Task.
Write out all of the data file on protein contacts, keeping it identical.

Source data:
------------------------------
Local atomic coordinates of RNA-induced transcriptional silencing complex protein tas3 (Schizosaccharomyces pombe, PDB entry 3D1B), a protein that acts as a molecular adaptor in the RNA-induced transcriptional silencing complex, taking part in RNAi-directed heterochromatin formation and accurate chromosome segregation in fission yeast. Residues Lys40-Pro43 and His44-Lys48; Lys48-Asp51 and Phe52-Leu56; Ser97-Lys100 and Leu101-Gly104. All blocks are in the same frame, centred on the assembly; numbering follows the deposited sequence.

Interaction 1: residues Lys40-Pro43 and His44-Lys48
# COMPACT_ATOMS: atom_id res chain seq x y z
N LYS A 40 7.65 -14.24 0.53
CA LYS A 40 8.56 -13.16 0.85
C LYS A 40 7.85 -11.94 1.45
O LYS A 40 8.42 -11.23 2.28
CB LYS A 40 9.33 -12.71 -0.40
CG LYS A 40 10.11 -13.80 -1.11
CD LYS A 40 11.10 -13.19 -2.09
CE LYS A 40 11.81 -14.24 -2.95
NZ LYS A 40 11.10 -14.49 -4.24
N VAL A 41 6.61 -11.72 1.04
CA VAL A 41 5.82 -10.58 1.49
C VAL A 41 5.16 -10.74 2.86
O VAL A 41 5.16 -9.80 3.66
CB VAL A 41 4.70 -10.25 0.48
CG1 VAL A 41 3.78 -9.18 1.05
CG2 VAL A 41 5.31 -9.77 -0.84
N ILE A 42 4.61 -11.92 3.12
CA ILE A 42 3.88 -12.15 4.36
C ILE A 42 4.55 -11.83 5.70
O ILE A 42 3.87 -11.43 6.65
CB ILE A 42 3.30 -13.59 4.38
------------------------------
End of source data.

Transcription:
Local atomic coordinates of RNA-induced transcriptional silencing complex protein tas3 (Schizosaccharomyces pombe, PDB entry 3D1B), a protein that acts as a molecular adaptor in the RNA-induced transcriptional silencing complex, taking part in RNAi-directed heterochromatin formation and accurate chromosome segregation in fission yeast. Residues Lys40-Pro43 and His44-Lys48; Lys48-Asp51 and Phe52-Leu56; Ser97-Lys100 and Leu101-Gly104. All blocks are in the same frame, centred on the assembly; numbering follows the deposited sequence.

Interaction 1: residues Lys40-Pro43 and His44-Lys48
# COMPACT_ATOMS: atom_id res chain seq x y z
N LYS A 40 7.65 -14.24 0.53
CA LYS A 40 8.56 -13.16 0.85
C LYS A 40 7.85 -11.94 1.45
O LYS A 40 8.42 -11.23 2.28
CB LYS A 40 9.33 -12.71 -0.40
CG LYS A 40 10.11 -13.80 -1.11
CD LYS A 40 11.10 -13.19 -2.09
CE LYS A 40 11.81 -14.24 -2.95
NZ LYS A 40 11.10 -14.49 -4.24
N VAL A 41 6.61 -11.72 1.04
CA VAL A 41 5.82 -10.58 1.49
C VAL A 41 5.16 -10.74 2.86
O VAL A 41 5.16 -9.80 3.66
CB VAL A 41 4.70 -10.25 0.48
CG1 VAL A 41 3.78 -9.18 1.05
CG2 VAL A 41 5.31 -9.77 -0.84
N ILE A 42 4.61 -11.92 3.12
CA ILE A 42 3.88 -12.15 4.36
C ILE A 42 4.55 -11.83 5.70
O ILE A 42 3.87 -11.43 6.65
CB ILE A 42 3.30 -13.59 4.38